The McAuley lectures feature outstanding faculty members from the University of Hartford. The lectures take place once a month at 2 p.m. at McAuley Retirement Community, Asylum Avenue and Steele Road, West Hartford. Visitors should take the Steele Road entrance and park in visitors parking. The lectures are held in the main building, at the foot of the hill.
Detailed information on all lectures for this semester can be found on the spring 2019 catalog.
Online registration opened on January 3, 2019.
Cost for the series of four lectures is $20; Fellows, no charge. Register online.
Fri., Feb. 1; 2–3:30 p.m.; Series 1 of 4
An introduction to and how an appreciation of the visual aspects of a movie can deepen our enjoyment and understanding of film as a form of art. Ample “clips” of Rear Window (1954) will be “read” as a way of enabling viewers to consider elements of point of view, montage, genre and Hitchcock’s distinctive style.
Mark J. Schenker has been at Yale College since 1990. He is currently a senior associate dean of the College and dean of academic affairs. A former lecturer in the English Department at Yale, he received his PhD from Columbia University with a concentration in 19th century and early 20th century English literature.
For over 30 years, Schenker has lectured on literature and film and has led book discussion series in more than 100 venues in Connecticut, including public libraries and retirement communities, museums, and cultural centers. For a decade, he presented programming at public libraries in association with the annual summer productions by the Shakespeare on the Sound theater company located in Fairfield County, and since 2007 he has conducted Literature and Medicine Programs to health care providers at Connecticut hospitals. His affiliation with the Florence Griswold Museum (Old Lyme) has resulted in over 100 sessions there on literature, film, and the visual arts.
Schenker also conducts monthly book discussions for a number of private reading groups in Connecticut. In 2001, he received the Wilbur Cross Award for Outstanding Humanities Scholar, presented by the Connecticut Humanities Council.
Fri., March 1; 2–3:30 p.m.; Series 2 of 4
In this talk, Joel Lohr will share a little of his life story, one shaped by being raised in a staunchly Christian and yet diverse family of Dutch immigrant parents and adopted siblings from Laos and Bangladesh. Questions related to religious inclusion and exclusion, especially being “chosen” and “unchosen” by God, came to drive his later PhD and postdoctoral research, ultimately leading him to interreligious work with Jews and Muslims, all the while remaining deeply committed to his Christian faith.
Joel N. Lohr, PhD, is the president of Hartford Seminary, a leading interfaith graduate school. He is an award-winning author, scholar of religion, and passionate leader in interreligious relations and higher education. His teaching and research has focused on the Bible, specifically the Torah/Pentateuch, as well as Jewish-Christian relations and dialogue, Interreligious dialogue, and leadership in higher education. He has published 10 books, with both academic and popular publishers.
Fri., April 5; 2–3:30 p.m.; Series 3 of 4
In an era of sound bites and tweets, why should we care about a 400-page novel and its 19th century author? What lessons can it teach us about empathy, community, gender, and racism? In this program, we will explore Harriet Beecher Stowe's journey as the author of Uncle Tom's Cabin, a book that became the bestselling novel of the 19th century. We'll also learn why it's important that we continue to preserve Stowe's memory and how doing so today strengthens our own pluralistic society.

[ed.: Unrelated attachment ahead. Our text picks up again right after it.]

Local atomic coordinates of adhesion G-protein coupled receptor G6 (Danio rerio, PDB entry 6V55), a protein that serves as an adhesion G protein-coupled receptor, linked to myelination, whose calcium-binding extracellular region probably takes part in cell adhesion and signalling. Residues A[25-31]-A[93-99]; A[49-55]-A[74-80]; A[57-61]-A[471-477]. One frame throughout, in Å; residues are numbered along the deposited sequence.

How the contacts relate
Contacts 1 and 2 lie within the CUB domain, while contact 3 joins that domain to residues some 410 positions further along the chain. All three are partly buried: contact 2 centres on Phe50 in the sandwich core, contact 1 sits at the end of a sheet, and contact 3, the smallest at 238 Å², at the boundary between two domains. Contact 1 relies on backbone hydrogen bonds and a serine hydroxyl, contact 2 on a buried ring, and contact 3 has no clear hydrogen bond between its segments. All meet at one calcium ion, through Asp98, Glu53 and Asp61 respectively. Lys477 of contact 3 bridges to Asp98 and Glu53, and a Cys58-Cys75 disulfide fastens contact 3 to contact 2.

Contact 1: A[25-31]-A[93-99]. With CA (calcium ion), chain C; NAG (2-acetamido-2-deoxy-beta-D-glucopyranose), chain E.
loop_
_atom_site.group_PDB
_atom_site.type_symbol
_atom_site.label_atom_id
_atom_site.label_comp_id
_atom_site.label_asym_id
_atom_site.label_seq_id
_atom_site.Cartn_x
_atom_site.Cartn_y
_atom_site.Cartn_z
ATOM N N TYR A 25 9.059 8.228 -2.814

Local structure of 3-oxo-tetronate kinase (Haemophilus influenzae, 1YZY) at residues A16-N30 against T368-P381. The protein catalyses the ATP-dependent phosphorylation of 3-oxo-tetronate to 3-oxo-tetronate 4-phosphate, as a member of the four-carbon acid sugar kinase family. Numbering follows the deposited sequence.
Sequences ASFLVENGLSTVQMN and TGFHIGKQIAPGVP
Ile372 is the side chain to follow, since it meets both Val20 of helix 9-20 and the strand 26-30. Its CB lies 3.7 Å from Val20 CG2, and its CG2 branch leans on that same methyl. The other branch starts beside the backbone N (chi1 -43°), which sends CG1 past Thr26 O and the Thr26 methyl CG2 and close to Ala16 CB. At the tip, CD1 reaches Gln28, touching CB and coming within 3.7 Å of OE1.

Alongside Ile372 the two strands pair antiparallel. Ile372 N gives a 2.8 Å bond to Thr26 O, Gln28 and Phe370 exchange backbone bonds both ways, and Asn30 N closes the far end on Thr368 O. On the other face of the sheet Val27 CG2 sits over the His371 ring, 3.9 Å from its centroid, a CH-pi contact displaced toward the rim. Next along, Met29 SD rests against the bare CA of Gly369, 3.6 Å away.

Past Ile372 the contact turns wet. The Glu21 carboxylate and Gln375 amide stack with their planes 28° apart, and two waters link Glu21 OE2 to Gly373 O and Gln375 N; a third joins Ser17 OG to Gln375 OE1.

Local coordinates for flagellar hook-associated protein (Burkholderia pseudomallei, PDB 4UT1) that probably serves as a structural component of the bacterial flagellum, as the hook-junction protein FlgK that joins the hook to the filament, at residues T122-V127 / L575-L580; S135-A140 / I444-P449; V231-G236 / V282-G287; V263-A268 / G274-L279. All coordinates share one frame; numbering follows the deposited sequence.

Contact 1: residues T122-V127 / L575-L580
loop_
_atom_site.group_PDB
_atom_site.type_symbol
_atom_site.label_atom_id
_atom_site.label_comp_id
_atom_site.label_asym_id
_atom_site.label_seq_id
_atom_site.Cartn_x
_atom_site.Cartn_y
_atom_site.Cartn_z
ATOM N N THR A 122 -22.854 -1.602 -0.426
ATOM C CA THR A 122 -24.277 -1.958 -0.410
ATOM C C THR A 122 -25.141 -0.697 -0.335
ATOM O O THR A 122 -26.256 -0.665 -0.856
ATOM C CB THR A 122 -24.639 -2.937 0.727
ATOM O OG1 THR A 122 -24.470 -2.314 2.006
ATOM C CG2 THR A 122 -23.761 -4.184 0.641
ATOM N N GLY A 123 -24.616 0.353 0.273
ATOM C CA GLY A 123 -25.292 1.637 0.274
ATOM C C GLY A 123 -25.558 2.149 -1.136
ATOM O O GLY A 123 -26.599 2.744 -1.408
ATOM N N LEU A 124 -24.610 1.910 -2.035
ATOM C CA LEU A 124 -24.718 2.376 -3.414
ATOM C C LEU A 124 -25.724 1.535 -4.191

Briann G. Greenfield is executive director of the Harriet Beecher Stowe Center, an innovative historic house museum that promotes vibrant discussion of Stowe’s life and work and inspires commitment to social justice and positive change. Greenfield previously served as executive director of the New Jersey Council for the Humanities, a state partner of the National Endowment for the Humanities.
Greenfield is a former professor of history at Central Connecticut State University where she administered the department’s Public History Program and taught broadly across the curriculum.
Greenfield received her MA in museum studies and her PhD in American studies from Brown University. She has held fellowships from the Smithsonian Institution and the National Endowment for the Humanities and Winterthur Museum. In 2010, she received Central Connecticut State University’s prestigious Board of Trustees Research Award. Her areas of research specialization include public memory, material culture, and public history.
Wed., May 15; 2–3:30 p.m.; 4 of 4
We often see press announcements that tout new initiatives to address an important public issue. Sometimes these initiatives work well; sometimes, not. In this talk, we will consider concrete examples of successes as well as disappointments in areas such as education, health care, housing, and the arts. We will tease out the real-world factors that influenced whether the desired results were achieved: What went right? What went wrong? In the future, what needs to be done at the outset and along the way to enhance the prospects of genuine success?
Michael Bangser was the president of the Hartford Foundation for Public Giving for 16 years. He is currently a consultant to foundations and nonprofit organizations, as well as a visiting professor of public policy and law at Trinity College. Before coming to the Hartford Foundation, he was senior vice president and general counsel at MDRC, a nonprofit organization that designs and evaluates education, social-service, and other programs across the country. He has a BA from Williams College, a JD from Columbia University, and an honorary doctorate from the University of Hartford.